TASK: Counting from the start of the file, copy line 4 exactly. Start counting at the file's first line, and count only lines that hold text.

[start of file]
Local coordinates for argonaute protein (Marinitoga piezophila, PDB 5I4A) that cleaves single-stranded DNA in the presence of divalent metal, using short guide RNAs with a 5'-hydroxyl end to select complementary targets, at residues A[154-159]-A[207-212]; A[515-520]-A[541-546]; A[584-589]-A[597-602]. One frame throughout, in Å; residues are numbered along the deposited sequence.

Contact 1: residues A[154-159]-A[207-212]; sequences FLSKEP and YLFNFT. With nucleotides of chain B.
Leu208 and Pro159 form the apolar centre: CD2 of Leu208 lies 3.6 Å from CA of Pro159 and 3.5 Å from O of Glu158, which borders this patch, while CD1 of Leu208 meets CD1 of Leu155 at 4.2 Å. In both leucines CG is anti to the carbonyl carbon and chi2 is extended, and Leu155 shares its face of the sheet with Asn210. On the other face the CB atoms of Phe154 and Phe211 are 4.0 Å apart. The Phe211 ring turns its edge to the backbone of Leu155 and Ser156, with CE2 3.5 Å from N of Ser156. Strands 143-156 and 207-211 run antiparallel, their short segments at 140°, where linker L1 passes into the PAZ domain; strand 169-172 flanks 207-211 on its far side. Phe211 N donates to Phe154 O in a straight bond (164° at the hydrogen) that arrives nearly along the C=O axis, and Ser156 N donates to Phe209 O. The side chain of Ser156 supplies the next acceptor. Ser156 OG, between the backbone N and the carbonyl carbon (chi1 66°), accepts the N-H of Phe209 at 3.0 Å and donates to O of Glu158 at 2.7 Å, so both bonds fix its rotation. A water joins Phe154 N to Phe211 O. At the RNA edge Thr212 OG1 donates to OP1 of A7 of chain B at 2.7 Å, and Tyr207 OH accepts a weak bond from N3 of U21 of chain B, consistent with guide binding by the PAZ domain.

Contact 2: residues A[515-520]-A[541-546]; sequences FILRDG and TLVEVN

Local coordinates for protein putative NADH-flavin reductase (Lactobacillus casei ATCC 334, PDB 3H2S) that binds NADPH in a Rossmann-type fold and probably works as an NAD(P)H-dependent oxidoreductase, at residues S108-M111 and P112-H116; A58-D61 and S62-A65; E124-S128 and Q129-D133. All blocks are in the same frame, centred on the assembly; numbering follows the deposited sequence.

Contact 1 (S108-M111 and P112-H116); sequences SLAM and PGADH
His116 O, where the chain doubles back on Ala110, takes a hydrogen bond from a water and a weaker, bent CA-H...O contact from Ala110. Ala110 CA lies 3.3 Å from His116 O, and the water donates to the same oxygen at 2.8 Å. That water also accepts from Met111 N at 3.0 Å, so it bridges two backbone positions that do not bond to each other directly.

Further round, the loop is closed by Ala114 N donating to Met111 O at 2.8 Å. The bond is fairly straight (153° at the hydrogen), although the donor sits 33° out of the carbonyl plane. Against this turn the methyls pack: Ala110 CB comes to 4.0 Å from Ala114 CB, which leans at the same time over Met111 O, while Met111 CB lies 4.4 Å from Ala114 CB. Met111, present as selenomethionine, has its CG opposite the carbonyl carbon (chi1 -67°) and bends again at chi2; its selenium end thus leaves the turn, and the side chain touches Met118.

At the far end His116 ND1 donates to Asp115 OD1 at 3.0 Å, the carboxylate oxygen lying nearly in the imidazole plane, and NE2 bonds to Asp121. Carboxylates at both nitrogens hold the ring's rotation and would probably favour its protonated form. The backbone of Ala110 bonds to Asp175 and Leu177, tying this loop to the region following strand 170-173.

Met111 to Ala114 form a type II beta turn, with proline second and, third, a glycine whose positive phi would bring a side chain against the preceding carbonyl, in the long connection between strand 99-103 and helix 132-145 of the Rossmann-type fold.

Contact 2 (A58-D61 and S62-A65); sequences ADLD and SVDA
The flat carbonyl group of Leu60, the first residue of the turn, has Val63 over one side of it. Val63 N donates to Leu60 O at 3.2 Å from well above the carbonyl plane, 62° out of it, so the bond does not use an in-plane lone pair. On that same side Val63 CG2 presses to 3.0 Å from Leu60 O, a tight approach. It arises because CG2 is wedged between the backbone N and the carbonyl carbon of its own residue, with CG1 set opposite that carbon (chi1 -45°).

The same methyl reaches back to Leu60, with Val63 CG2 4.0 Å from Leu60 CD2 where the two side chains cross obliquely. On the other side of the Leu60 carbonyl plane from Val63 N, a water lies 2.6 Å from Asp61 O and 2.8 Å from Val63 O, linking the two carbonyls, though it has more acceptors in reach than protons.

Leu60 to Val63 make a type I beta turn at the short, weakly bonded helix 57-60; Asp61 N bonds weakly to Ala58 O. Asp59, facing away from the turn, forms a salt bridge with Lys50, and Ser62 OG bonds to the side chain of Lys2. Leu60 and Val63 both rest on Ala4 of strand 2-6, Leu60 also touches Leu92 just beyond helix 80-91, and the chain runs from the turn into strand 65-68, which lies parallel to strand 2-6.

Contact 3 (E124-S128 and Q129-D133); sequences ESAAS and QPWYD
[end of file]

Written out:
Contact 2: residues A[515-520]-A[541-546]; sequences FILRDG and TLVEVN